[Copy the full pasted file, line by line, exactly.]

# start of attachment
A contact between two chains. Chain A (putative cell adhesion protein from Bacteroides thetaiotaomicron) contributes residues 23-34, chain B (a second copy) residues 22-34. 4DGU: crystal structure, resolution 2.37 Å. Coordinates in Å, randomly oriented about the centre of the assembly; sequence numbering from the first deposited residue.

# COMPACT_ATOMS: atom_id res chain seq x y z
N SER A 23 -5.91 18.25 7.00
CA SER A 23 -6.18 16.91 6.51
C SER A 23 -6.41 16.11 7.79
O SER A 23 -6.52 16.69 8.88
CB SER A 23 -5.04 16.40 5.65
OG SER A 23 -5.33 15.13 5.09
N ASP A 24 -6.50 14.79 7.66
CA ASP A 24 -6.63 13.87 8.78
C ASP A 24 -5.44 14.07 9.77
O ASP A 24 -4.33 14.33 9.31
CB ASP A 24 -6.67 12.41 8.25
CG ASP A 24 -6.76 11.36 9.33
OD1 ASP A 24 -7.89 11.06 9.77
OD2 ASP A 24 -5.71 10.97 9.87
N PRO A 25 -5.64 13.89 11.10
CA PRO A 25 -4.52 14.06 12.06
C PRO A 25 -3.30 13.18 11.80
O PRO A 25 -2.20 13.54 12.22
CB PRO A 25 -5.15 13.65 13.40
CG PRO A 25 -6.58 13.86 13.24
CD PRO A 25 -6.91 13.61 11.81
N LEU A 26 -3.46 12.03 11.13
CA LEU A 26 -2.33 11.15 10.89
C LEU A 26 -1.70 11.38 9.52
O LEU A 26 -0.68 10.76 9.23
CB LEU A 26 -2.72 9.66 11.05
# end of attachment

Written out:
A contact between two chains. Chain A (putative cell adhesion protein from Bacteroides thetaiotaomicron) contributes residues 23-34, chain B (a second copy) residues 22-34. 4DGU: crystal structure, resolution 2.37 Å. Coordinates in Å, randomly oriented about the centre of the assembly; sequence numbering from the first deposited residue.

# COMPACT_ATOMS: atom_id res chain seq x y z
N SER A 23 -5.91 18.25 7.00
CA SER A 23 -6.18 16.91 6.51
C SER A 23 -6.41 16.11 7.79
O SER A 23 -6.52 16.69 8.88
CB SER A 23 -5.04 16.40 5.65
OG SER A 23 -5.33 15.13 5.09
N ASP A 24 -6.50 14.79 7.66
CA ASP A 24 -6.63 13.87 8.78
C ASP A 24 -5.44 14.07 9.77
O ASP A 24 -4.33 14.33 9.31
CB ASP A 24 -6.67 12.41 8.25
CG ASP A 24 -6.76 11.36 9.33
OD1 ASP A 24 -7.89 11.06 9.77
OD2 ASP A 24 -5.71 10.97 9.87
N PRO A 25 -5.64 13.89 11.10
CA PRO A 25 -4.52 14.06 12.06
C PRO A 25 -3.30 13.18 11.80
O PRO A 25 -2.20 13.54 12.22
CB PRO A 25 -5.15 13.65 13.40
CG PRO A 25 -6.58 13.86 13.24
CD PRO A 25 -6.91 13.61 11.81
N LEU A 26 -3.46 12.03 11.13
CA LEU A 26 -2.33 11.15 10.89
C LEU A 26 -1.70 11.38 9.52
O LEU A 26 -0.68 10.76 9.23
CB LEU A 26 -2.72 9.66 11.05